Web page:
Monday, February 29, 2016

Thrifting for Cookbooks – Coastal Carolina Cooking

I love cookbooks.  I actually love cookbooks more than I love cooking.  Don’t get me wrong, I enjoy cooking as well.  However, the kitchen cleanup that goes along with cooking can be a BEAST sometimes and that’s the part that I don’t like so much.  Because of my love for cookbooks, I am always looking for some unique cookbook titles whenever I am out thrifting.  If I really find some gems, I take them home.  Otherwise, I leave them for some other cookbook loving thrifter to pick up.

My most recent find is Coastal Carolina Cooking by Nancy Davis and Kathy Hart.  I don't plan on selling this one on Ebay.  This one is a keeper.  I was attracted to this cookbook first because I’m a Carolina girl.  What was great about it was that the recipes came from real people who lived on the North Carolina coast and were cooking these foods for their friends and family.  I think that food says a lot about who you are and where and how you live. 

Here is cool recipe from Coastal Carolina Cooking.  If you happen to be from the South you may be familiar with it.

SOUSE (or more affectionately known as Hogshead Cheese...LOL)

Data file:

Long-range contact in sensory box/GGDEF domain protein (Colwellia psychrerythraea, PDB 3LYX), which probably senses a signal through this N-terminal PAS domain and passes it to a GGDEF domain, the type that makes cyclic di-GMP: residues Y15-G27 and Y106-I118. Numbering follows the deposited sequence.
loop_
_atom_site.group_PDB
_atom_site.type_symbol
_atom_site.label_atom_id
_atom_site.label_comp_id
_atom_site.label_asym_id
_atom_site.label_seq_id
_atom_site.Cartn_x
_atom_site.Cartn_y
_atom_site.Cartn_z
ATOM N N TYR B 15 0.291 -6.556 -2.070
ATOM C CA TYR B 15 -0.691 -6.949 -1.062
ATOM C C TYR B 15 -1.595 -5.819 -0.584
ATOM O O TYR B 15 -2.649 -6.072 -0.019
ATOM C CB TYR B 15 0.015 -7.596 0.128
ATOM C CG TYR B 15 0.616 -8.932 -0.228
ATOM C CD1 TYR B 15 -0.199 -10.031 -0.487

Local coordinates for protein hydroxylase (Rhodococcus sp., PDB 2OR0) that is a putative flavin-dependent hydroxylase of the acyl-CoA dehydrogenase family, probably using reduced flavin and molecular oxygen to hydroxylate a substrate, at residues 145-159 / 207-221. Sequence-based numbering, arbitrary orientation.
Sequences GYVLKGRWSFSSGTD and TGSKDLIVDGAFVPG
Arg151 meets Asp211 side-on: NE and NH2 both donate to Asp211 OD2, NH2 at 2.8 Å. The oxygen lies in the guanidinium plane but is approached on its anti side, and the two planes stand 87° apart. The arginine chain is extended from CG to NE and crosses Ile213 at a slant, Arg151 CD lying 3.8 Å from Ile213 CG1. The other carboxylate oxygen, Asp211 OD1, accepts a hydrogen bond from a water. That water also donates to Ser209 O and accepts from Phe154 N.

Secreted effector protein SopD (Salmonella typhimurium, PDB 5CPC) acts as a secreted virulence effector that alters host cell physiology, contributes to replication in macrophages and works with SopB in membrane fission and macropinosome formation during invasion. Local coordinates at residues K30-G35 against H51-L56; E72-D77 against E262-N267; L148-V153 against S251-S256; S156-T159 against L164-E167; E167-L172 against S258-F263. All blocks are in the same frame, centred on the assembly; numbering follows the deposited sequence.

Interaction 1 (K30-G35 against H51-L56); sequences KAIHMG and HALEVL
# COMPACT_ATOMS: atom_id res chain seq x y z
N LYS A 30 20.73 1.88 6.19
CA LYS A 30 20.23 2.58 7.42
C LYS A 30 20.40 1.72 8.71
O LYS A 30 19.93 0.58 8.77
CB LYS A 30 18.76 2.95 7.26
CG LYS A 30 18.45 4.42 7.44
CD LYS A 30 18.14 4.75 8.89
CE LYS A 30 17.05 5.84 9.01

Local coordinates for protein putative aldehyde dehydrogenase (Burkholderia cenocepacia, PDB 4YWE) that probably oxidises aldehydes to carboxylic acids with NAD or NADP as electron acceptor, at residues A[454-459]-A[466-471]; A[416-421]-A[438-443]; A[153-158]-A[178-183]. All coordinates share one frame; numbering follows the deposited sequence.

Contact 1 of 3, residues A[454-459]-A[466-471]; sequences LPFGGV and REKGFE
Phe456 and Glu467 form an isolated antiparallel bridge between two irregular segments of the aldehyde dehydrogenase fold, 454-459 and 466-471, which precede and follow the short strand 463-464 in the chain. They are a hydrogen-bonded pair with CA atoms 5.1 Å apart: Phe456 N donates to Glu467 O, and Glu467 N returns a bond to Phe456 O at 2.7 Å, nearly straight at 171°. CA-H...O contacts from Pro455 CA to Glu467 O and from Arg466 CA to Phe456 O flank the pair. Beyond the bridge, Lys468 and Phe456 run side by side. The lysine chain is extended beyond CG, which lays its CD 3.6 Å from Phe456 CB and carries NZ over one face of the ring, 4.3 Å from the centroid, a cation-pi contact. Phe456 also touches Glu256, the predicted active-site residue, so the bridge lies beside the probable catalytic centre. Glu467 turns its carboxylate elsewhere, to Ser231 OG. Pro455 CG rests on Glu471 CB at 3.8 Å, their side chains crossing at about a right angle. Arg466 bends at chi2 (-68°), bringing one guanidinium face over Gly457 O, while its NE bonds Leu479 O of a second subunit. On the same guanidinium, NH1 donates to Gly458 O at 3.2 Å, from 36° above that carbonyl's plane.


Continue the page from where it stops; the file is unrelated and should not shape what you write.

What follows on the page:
1 hog’s head, skinned, cleaned and split in half (remove eyes, snout, and brains; leave jowls and ears)
1 ½ tablespoons black pepper
2 tablespoons sage
1 tablespoon salt

Place hog’s head in a large pot.  Cover with water and bring to a boil.  Reduce heat and simmer until meat falls easily off the bone, about 3 hours.  Remove head from broth and cool slightly.  Save broth.  Remove all meat from the bone and chop finely or put in a meat grinder.  Skim as much grease as possible from the top of the broth.  Add black pepper, sage, and salt to 1 ¼ quarts of broth.  Add water if there isn't enough broth.  Drop in ground meat; mix thoroughly.  The mixture should be the consistency of a thin pudding.  Place in a glass loaf pan and put in the refrigerator to congeal.  Slice to serve.

The creator of this recipe suggested that you eat a slice of souse on crackers or corn bread. Now doesn't that sound DELISH??  I’m sure it is delicious to some people – just not me.  I’m not knocking it because I have actually tried it before.  Let me just say that it’s not going to be on my top 10 list of favorites anytime soon.

Regardless of how it may taste to me, I appreciate that people know how to make something from what others might see as nothing.  That’s all about survival right there.  Let nothing go to waste. Isn't that what thrifting is all about? I think so.

Hey readers, what about you? Do you enjoy cookbooks like I do? Raise your hand if you have ever eaten souse!!


  1. I absolutely love Hoghead Cheese but I will say I was raised on it and if I had not been I seriously doubt I would have just started buying it one day, lol. Definitely an acquired taste, my wife hates it. My preference is the thick sliced mild version on a sandwich with just mayo and tomatoes.

    We have only sold one cookbook that I can remember and that was one called Weight Watchers super slow-cooker cookbook and it sold for 29.95 so that was a great sale, we had picked it up for 50 cents. Our problem is we always forget to look for them.

    1. Hey! Thanks for visiting my page. Glad to find somebody that will admit to enjoying Hoghead Cheese!! It is a true Southern